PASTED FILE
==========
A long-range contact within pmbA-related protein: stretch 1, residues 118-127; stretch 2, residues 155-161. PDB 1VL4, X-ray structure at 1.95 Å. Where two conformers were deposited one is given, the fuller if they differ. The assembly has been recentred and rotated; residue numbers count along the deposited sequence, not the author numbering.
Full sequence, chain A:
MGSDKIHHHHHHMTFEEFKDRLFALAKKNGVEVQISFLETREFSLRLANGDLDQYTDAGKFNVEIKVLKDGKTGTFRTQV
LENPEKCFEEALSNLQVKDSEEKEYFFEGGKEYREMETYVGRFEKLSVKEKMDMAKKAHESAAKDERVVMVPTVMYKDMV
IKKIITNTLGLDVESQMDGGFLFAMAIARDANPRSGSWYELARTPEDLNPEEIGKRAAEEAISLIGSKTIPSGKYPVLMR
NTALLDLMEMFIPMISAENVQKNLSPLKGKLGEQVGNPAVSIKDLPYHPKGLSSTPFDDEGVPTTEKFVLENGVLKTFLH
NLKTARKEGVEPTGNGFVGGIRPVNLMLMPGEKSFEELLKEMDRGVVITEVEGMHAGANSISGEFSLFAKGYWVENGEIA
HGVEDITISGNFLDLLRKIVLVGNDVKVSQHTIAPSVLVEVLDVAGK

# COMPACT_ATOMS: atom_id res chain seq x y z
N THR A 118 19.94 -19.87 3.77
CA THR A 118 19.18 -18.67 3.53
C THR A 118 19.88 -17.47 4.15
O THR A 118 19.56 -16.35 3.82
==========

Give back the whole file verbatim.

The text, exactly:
A long-range contact within pmbA-related protein: stretch 1, residues 118-127; stretch 2, residues 155-161. PDB 1VL4, X-ray structure at 1.95 Å. Where two conformers were deposited one is given, the fuller if they differ. The assembly has been recentred and rotated; residue numbers count along the deposited sequence, not the author numbering.
Full sequence, chain A:
MGSDKIHHHHHHMTFEEFKDRLFALAKKNGVEVQISFLETREFSLRLANGDLDQYTDAGKFNVEIKVLKDGKTGTFRTQV
LENPEKCFEEALSNLQVKDSEEKEYFFEGGKEYREMETYVGRFEKLSVKEKMDMAKKAHESAAKDERVVMVPTVMYKDMV
IKKIITNTLGLDVESQMDGGFLFAMAIARDANPRSGSWYELARTPEDLNPEEIGKRAAEEAISLIGSKTIPSGKYPVLMR
NTALLDLMEMFIPMISAENVQKNLSPLKGKLGEQVGNPAVSIKDLPYHPKGLSSTPFDDEGVPTTEKFVLENGVLKTFLH
NLKTARKEGVEPTGNGFVGGIRPVNLMLMPGEKSFEELLKEMDRGVVITEVEGMHAGANSISGEFSLFAKGYWVENGEIA
HGVEDITISGNFLDLLRKIVLVGNDVKVSQHTIAPSVLVEVLDVAGK

# COMPACT_ATOMS: atom_id res chain seq x y z
N THR A 118 19.94 -19.87 3.77
CA THR A 118 19.18 -18.67 3.53
C THR A 118 19.88 -17.47 4.15
O THR A 118 19.56 -16.35 3.82